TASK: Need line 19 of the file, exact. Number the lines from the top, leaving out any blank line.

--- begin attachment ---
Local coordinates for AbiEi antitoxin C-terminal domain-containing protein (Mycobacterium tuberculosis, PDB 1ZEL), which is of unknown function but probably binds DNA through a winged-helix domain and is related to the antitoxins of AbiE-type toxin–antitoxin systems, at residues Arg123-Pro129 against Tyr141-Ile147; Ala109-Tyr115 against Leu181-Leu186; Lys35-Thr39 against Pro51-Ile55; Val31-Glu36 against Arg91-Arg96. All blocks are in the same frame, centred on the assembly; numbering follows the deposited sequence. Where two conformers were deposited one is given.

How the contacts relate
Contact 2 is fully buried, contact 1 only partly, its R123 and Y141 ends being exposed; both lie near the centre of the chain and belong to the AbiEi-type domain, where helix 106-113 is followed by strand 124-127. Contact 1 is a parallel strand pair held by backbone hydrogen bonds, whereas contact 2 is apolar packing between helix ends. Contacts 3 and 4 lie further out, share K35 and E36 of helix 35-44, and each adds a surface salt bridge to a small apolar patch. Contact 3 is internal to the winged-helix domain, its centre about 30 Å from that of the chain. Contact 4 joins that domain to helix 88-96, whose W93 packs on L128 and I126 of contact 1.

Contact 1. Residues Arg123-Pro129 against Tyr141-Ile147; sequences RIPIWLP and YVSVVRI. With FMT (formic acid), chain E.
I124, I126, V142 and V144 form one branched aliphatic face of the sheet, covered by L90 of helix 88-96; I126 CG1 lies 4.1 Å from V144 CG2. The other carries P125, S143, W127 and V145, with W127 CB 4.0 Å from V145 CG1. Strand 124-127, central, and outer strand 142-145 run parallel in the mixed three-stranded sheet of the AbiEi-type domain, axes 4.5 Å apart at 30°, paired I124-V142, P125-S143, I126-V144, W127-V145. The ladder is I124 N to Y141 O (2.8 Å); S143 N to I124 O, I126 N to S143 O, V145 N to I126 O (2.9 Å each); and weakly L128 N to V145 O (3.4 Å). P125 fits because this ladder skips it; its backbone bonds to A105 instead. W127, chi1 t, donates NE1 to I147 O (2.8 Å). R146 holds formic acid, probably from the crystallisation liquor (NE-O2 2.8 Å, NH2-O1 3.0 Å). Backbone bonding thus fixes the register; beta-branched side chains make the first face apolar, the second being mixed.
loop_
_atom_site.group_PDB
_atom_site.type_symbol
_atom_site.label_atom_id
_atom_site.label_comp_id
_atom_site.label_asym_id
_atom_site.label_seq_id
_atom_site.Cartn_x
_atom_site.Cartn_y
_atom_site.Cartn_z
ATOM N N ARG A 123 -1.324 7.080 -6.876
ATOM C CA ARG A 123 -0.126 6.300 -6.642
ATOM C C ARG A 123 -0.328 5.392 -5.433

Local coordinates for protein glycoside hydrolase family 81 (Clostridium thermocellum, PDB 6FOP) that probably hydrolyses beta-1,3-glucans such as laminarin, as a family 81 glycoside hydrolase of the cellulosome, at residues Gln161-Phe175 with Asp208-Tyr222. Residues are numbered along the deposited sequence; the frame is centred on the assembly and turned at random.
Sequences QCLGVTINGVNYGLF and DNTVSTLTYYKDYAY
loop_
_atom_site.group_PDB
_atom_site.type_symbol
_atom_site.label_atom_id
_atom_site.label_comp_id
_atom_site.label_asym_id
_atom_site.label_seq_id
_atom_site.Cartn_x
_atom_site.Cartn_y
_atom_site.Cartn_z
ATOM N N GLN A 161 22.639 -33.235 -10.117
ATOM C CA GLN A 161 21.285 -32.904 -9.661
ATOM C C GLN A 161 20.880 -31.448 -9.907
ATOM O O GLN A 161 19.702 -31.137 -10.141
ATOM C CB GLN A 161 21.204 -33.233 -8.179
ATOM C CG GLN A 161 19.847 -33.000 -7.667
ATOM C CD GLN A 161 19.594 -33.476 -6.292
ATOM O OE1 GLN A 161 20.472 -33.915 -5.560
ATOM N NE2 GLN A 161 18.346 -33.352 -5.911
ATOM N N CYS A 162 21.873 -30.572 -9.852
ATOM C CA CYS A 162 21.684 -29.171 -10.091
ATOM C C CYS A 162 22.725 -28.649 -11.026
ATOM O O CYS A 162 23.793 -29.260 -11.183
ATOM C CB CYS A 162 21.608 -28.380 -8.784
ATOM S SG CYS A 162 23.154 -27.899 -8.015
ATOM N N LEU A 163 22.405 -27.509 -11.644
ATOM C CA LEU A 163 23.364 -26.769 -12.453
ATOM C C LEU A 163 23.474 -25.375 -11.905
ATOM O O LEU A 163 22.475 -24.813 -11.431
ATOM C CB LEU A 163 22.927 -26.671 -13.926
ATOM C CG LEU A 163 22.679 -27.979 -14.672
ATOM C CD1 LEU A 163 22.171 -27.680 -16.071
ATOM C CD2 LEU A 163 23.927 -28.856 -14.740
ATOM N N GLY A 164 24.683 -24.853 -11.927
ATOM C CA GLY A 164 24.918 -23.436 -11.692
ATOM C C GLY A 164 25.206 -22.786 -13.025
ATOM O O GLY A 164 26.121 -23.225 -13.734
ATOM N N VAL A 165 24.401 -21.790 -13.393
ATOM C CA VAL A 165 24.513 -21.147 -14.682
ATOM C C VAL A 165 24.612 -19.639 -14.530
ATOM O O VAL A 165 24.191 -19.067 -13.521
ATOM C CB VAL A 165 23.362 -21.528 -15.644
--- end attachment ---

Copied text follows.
Local coordinates for protein glycoside hydrolase family 81 (Clostridium thermocellum, PDB 6FOP) that probably hydrolyses beta-1,3-glucans such as laminarin, as a family 81 glycoside hydrolase of the cellulosome, at residues Gln161-Phe175 with Asp208-Tyr222. Residues are numbered along the deposited sequence; the frame is centred on the assembly and turned at random.